This is the second in my series for the Maine Beacon called “Maine Rising,” which profiles young leaders across Maine.
This week on Maine Rising, we speak with Fowsia Musse. She is a New Mainer, mother of three, community health outreach worker, executive director of Maine Community Integration, and a cancer patient navigator from Somalia currently living in Auburn. Her story is full of power and promise.
What is your story?
When I was six years old, my town in Northern Somalia was attacked. My mother and siblings fled. My dad and I stayed. I was told my mom and siblings were hit by a bazooka. They also thought my dad and I died. We each assumed each other was dead.
My dad gave me a piece of paper with his lineage to find his relatives. I went to the bushes to find them. I was malnourished and a bit unrecognizable with much shorter hair. I saw a women looking like my mother walking towards the buses holding a little girl’s hand. At first, I was bit hesitant. Then I walked a few steps closer to her and called her “Mom.” She stopped a little, almost as if she was also hesitant, but then she continued walking towards the buses. That is when I walked a little faster towards her and called her using a loud voice this time with her name (Shamis). It was her.
We moved to the third largest city in Ethiopia, JigJiga. A long-distance uncle (barely related) came and said: “I am taking my family to America.” He could–as a favor–take one child to America with him. As I was the oldest child in my family, I was chosen to come to America to have a better future.
I first lived in San Diego. Then I lived in Atlanta from December 1995 to July 7, 2003. And then I moved to Maine. I had three kids in Maine: a daughter in March 2004, a son in March 2008, and a daughter in June 2014. I have three Mainers!
What did you do when you first moved to Maine?
The struggle forced us to integrate faster. We were out of our comfort zones. We could face our demons, went through it like a storm. We had to learn English, which is very hard and not easy to master. I appreciate the route my life took me because I learned a lot from it. It made me stronger.
In Maine, even though it’s good that people have interpretation services in place, at the same time, if interpretations are used as a life-long system, it hinders New Mainers’ ability to integrate fully. Interpretation should be a “cane system,” as I call it. Interpreters should be a stepping stone. We also need practical English classes where one learns day-to-day English. About 90 percent of refugees cannot afford to sit in long academically-designed English classes. We have so many burdens on our shoulders financially. Loved ones that we left behind are waiting and depending on us to take care of them financially. Our newly-found country also needs us to work, educate, and fully integrate.
What is the difference between Lewiston/Auburn when you first came here in and now?
When I first came, there were mostly secondary immigrants: people who came from other places in U.S. who could speak some English and had their kids in the states. They migrated from somewhere else. From 2006 on, people came here straight from refugee camps, especially Ethnic Somali Bantus who were agricultural farmers. They were already facing classism and social isolation while in Somalia. They come here and are faced with the same and more hurdles. It’s an understatement to say “culture shock.” I don’t think the services currently in place to help New Mainers when they come here are any better. Refugees are still left to fend for themselves a few days upon arrival.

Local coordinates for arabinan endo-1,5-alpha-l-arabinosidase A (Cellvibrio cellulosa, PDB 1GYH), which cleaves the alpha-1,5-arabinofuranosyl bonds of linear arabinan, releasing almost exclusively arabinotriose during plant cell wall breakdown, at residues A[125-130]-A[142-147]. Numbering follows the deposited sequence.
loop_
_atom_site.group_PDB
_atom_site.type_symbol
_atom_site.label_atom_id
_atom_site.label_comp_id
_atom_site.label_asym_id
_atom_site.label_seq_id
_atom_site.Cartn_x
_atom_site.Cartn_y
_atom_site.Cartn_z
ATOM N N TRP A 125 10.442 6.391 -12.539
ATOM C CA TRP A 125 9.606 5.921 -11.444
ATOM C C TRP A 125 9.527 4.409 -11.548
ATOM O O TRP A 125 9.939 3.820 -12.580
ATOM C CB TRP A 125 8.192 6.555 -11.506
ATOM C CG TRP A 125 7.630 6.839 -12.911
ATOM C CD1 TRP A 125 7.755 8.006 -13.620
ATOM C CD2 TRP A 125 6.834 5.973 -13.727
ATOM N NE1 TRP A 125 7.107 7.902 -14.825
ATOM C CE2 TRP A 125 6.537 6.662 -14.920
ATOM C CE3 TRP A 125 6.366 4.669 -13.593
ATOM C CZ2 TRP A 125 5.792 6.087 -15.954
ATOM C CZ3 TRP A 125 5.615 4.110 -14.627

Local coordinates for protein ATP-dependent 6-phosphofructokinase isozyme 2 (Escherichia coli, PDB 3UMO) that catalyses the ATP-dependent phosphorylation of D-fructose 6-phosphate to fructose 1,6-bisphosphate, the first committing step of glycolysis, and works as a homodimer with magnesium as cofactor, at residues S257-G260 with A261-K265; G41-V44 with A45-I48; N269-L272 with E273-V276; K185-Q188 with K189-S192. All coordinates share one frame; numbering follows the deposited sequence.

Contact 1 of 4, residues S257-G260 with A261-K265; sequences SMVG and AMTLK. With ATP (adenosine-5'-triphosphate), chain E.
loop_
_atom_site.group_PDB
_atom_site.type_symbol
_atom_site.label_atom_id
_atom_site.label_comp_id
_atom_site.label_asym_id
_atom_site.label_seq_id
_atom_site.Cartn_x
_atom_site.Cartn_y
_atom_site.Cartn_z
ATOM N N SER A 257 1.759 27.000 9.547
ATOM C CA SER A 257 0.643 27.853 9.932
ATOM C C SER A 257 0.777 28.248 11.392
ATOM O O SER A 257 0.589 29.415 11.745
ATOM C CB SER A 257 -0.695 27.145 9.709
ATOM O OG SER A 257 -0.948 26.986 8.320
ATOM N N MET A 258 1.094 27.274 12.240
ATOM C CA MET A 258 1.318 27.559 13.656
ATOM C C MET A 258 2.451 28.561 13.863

What is your vision for Lewiston/Auburn?
We are stronger because of our circumstances, not weaker. We are not our circumstances. We use it to shape who we become. We use that experience to strengthen to our lives. It’s not a weakness. It makes us resilient.
I don’t care if you’re a veteran who’s struggling to maintain his or her basic needs in life or an individual who is becoming homeless because of their circumstances or a refugee/immigrant/asylum seeker who had crossed oceans—no one becomes a beggar because they find it glamorous. I want to tell my long-time Mainers: there is nothing more sad, depressing, or degrading than losing your pride and becoming a beggar. No one risks everything to be a beggar. Everyone comes here to pursue happiness. I am three times a minority woman—Muslim, Black, and refugee. I want to move away from all that. Do you want to do something better? Do you want to move forward? What benefits Mohamed benefits John.
Here in the U.S., I do not think the education system is adequately equipped or is ready yet to properly teach refugee children with invisible trauma scars. Children with refugee status are indeed and undisputedly resilient. America has no clue. The world has no clue how resilient refugee children are. Refugee children’s adaptability and survivability in new, unwelcoming, and unfriendly environments is beyond amazing.
How can people who read this support your work?
When it comes to New Mainers, white Mainers find one black immigrant or refugee person, and they will only contact, invite, and listen to that one person as if the rest of the entire New Mainer community is illiterate, uneducated, or–even worst–unapproachable. We have different colors. White is a color too. Why am I being called a person of color? I don’t like that. How could one person represent us when we all have our different dialects, different ways of worshipping God? I’m not the end-all-be-all. I’m just me, Fowsia.